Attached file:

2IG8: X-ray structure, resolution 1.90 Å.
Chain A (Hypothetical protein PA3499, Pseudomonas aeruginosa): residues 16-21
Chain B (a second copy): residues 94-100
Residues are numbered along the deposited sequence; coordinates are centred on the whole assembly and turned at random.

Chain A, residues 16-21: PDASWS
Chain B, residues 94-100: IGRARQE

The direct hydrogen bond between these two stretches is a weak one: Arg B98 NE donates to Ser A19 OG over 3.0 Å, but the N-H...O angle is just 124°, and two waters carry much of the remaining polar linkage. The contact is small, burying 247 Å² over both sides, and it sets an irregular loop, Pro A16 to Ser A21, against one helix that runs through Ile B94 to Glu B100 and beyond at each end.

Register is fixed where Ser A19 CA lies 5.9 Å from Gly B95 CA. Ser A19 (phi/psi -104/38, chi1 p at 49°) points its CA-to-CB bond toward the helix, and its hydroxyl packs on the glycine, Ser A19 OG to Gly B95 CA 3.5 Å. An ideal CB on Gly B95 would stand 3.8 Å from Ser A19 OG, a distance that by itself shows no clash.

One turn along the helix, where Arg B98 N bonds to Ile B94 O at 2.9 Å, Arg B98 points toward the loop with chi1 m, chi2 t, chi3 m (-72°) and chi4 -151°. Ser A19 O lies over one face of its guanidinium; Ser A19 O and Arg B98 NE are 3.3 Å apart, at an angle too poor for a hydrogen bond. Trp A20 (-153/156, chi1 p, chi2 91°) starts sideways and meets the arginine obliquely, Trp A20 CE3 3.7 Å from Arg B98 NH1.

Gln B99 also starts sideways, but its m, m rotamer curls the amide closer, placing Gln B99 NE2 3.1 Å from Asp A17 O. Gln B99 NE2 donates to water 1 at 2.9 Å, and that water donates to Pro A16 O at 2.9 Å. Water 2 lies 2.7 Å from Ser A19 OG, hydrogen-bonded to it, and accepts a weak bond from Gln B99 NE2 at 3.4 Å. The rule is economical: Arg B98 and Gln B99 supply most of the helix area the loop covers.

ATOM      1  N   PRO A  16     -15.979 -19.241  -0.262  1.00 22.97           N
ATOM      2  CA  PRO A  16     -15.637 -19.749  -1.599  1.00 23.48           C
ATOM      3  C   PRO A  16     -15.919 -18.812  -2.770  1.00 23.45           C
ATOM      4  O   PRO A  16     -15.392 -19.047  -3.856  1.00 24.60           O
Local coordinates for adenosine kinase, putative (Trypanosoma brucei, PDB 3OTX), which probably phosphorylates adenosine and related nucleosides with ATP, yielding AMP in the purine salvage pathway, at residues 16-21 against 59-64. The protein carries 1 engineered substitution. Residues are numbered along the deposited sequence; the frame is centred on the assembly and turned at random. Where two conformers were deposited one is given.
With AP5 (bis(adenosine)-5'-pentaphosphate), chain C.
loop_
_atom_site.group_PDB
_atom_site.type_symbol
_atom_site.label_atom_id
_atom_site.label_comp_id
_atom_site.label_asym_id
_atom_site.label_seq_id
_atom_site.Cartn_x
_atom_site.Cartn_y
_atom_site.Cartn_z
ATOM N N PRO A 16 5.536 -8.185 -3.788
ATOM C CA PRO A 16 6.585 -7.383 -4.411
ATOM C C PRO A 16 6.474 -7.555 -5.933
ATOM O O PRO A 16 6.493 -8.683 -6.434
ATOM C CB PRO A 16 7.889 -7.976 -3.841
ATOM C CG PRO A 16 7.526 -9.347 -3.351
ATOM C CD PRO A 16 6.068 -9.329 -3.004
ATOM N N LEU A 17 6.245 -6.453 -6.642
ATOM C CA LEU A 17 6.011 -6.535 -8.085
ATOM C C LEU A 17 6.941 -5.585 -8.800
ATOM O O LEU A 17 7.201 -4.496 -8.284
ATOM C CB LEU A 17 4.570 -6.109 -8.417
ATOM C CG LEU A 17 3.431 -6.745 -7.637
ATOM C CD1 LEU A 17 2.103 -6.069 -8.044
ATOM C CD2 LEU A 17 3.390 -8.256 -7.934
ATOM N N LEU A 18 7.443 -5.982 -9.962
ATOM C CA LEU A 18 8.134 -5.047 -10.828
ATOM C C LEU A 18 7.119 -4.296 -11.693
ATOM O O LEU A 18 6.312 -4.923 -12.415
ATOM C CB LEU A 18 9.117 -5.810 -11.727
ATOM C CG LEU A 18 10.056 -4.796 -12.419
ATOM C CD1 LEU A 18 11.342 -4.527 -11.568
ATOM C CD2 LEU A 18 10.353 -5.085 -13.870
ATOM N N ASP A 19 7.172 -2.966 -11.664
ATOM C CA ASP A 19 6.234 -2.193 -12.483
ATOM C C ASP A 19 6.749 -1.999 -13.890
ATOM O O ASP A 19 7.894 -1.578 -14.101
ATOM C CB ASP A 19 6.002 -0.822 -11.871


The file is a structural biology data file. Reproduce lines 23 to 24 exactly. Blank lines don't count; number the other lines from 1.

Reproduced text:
_atom_site.label_seq_id
_atom_site.Cartn_x